With its production of “Kean,” Laguna Moulton Playhouse tries to convince us that it is presenting something very high-brow. In reality, it is offering a dull dissertation on a potentially fascinating subject.

The Kean of the title is Edmund Kean, the 19-Century English actor who thrilled audiences with his passionate and naturalistic portrayals of Shakespeare’s tragic heroes. The play (written by Alexander Dumas and adapted by Jean Paul Sartre, no less) is a musing on the legends surrounding the man. In three long acts, we see Kean cuckold a count; encourage, then embarrass a novice actress, entertain some tavern folk, suffer a nervous breakdown while performing the smothering scene from “Othello,” and prepare to leave for America in exile. How are these events related to one another? They’re not--and there’s the rub.

Under Arthur Lewis’ direction, the play remains a blur, containing few variations in mood and tempo to put the events of Kean’s life into some kind of emotional context. The cast, all of whom look their roles to a T, bring out few dimensions in their characters, rendering them--and thus the play--static and extremely hard to follow. Further, Lewis only sporadically invokes the magic of theatrical tradition. Such moments, as when Kean and the young actress improvise a scene in his dressing room, are the only occasions where the play comes alive and captures the audience’s imagination.

Douglas Rowe plays Kean as a solid, sensible fellow, a choice that seems at odds with a man whom other characters describe as mirage-like and unpredictable. Yet, for all his straightforwardness, Rowe’s performance is murky--it is difficult to ascertain his concerns and the nature of his passions. Rowe saves his energy for the breakdown scene, but even that would be more potent if we had been given a better idea of the inner forces driving him to such despair.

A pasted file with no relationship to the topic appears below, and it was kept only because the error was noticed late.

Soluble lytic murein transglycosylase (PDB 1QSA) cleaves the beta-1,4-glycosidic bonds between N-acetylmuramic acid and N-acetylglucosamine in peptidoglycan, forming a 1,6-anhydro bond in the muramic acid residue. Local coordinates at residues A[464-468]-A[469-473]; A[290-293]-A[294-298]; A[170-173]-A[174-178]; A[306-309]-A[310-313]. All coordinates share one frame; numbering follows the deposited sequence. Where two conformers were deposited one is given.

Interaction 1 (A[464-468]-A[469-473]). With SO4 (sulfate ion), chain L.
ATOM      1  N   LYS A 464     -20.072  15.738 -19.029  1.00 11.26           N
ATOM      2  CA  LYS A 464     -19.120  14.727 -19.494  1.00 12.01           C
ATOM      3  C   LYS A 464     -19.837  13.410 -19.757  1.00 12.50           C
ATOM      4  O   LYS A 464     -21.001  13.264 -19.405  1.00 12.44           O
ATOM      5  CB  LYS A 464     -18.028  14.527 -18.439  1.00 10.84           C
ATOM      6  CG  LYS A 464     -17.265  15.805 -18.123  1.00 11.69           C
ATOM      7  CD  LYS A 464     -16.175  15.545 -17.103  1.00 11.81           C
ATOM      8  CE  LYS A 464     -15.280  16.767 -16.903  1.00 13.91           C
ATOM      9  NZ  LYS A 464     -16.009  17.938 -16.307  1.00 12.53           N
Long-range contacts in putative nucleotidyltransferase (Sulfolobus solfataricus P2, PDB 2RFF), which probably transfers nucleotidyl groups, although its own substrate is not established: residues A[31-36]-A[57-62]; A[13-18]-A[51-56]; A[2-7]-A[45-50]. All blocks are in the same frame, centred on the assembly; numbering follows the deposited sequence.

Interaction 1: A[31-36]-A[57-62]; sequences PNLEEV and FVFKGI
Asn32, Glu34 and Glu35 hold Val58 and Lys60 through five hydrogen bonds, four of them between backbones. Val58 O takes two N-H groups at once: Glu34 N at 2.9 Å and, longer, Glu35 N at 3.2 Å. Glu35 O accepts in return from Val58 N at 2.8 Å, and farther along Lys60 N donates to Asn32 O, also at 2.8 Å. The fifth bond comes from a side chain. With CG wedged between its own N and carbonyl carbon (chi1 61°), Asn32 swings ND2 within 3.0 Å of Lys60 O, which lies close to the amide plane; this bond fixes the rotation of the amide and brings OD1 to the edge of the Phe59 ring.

As the awkward actress, Cynthia Walker makes the most of her comic moments, but for the most part, her character consists of many discrete qualities that have no thread to bind them together. Ralph Richmond is a congenial Prince of Wales, and he incorporates some complexity in his portrayal. Adair Williams’ characterization as the Countess stops at chilly and elegant; and Frank Bollotta, as Kean’s manservant, brings eye-rolling reactions to a role that seems to require understatement.

The sets by Don and Doug Williamson are too cold and spare, including drawing rooms of frosty blues and greens and an antiseptic Drury Lane dressing room that clearly has never known the clutter of greasepaint and brushes. Kathy Pryzgoda’s lighting is impressive, especially in the candle-lit tavern scene, and Mark Turnball’s original score is wonderfully spirited and evocative.

“Kean” continues through March 16 at the Laguna Moulton Playhouse, 606 Laguna Canyon Road, Laguna Beach. For information, call (714) 494-0743.